Glossier only has one brick-and-mortar store in the UK, the Covent Garden branch. If you don’t live in London and aren’t a frequent visitor, it’s pretty out of the way. Compare this to the USA where there are eleven stores, two of them being in Los Angeles. Obviously, the USA is just a little bit bigger than the UK, but does that mean there should only be one store in a city that is not brilliantly connected to anywhere further north than Birmingham? Without physical places to view products, it can feel impossible to know your shade for certain products.

In terms of Glossier’s famed Stretch Concealer, they recently increased the shade range (woohoo!), but then proceeded to change the names of each shade and didn’t include a comparison chart. This caused me to buy a concealer two shades too light for me, as I had nothing to compare it with my older concealer. To me, having to use a Reddit thread to deduce my concealer shade didn’t exactly scream ‘uncomplicated’ beauty. My old concealer is called G11 to match my foundation, and my new shade was apparently ‘Very Light 2’: even through an iPhone camera, they are very different shades.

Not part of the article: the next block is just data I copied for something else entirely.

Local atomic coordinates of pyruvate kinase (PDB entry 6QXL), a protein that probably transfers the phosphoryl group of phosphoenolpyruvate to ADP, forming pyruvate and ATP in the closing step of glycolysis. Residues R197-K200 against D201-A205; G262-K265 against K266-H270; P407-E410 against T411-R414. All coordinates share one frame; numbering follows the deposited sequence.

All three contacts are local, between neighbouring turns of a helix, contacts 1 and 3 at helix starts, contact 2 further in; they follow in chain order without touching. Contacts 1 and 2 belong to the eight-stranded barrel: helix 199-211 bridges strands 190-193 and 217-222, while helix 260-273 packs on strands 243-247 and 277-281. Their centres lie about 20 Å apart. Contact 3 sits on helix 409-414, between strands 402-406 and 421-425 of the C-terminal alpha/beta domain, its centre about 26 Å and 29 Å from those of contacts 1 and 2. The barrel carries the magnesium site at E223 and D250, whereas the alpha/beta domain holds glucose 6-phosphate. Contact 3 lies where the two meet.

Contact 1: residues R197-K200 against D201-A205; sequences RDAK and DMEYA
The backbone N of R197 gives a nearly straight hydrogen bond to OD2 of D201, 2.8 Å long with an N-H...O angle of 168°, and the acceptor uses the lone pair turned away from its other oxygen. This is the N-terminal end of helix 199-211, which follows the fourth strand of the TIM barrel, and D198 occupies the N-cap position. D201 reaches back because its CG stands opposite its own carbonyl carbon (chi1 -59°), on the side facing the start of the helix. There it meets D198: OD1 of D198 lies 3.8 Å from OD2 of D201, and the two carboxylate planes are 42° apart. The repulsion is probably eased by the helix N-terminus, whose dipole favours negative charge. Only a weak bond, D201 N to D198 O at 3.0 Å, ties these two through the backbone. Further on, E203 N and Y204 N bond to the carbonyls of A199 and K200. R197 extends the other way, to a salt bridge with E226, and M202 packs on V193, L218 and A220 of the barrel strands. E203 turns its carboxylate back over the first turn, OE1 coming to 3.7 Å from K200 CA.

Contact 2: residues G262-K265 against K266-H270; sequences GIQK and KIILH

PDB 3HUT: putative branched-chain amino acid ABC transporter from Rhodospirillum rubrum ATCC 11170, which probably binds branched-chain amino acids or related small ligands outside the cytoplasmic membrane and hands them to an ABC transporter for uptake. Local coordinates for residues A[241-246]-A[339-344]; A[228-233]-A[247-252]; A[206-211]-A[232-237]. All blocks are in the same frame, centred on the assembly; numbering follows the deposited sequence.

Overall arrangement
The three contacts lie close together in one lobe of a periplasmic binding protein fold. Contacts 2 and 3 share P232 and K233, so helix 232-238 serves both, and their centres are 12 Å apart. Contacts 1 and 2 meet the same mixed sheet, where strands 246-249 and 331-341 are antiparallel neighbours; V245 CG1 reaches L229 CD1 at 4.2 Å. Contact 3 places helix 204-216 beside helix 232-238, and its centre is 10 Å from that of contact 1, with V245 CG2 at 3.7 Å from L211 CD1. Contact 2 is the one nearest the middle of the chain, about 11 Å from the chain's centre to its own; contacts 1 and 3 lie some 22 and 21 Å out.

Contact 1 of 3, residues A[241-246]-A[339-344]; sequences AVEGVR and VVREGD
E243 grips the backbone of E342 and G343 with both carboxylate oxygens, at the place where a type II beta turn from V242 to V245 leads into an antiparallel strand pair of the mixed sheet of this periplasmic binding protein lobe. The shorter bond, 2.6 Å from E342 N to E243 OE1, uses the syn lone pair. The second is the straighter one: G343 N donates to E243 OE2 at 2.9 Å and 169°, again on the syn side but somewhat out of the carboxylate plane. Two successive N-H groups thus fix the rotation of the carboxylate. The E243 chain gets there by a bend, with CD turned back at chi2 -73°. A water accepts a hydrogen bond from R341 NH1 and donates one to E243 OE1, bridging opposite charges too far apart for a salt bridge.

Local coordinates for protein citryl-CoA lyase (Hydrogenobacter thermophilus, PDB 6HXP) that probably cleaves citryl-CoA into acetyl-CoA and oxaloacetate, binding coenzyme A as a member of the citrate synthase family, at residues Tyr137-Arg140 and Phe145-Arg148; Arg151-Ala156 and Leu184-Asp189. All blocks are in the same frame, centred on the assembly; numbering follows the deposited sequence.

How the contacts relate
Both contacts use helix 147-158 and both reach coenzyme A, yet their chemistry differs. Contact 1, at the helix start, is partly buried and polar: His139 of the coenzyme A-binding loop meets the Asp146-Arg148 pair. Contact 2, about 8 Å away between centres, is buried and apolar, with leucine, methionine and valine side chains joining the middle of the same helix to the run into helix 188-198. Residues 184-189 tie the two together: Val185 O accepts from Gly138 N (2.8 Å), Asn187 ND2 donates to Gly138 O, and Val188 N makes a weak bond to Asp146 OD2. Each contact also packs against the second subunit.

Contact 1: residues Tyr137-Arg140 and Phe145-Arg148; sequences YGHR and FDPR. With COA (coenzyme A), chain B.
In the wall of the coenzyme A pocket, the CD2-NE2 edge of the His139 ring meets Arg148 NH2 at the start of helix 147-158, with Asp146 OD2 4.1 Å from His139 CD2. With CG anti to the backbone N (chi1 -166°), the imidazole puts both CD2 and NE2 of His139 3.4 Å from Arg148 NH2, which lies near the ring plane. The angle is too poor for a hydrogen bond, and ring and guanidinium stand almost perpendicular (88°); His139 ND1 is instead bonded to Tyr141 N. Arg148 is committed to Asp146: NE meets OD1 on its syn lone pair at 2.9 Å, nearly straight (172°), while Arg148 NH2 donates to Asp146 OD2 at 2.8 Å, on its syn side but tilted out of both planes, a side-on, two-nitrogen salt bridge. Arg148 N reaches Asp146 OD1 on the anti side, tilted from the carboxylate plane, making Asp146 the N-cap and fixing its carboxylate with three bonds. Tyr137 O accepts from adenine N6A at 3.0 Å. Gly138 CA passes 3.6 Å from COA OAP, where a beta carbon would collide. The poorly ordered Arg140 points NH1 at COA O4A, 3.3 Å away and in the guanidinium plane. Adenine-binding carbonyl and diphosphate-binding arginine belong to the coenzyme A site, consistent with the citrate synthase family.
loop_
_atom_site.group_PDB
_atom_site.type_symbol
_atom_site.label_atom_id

Glossier concealer
Via Poppy Clayton @The Mancunion

Perhaps most controversially, Glossier’s iconic and famed Balm Dotcom underwent a formula change in 2023. Positively, the product was made completely vegan, however, this made the Balm Dotcom as a salve quite un-salve-like. Lots of recent buyers who have been loyal balm dotcom users complain of its new greasy and gritty texture that isn’t at all moisturising. Balm Dotcom also was subject to a price increase: in 2022 it would have cost you £10, and now costs £14. Essentially, buyers are paying more for a product that is no better than it was two years ago.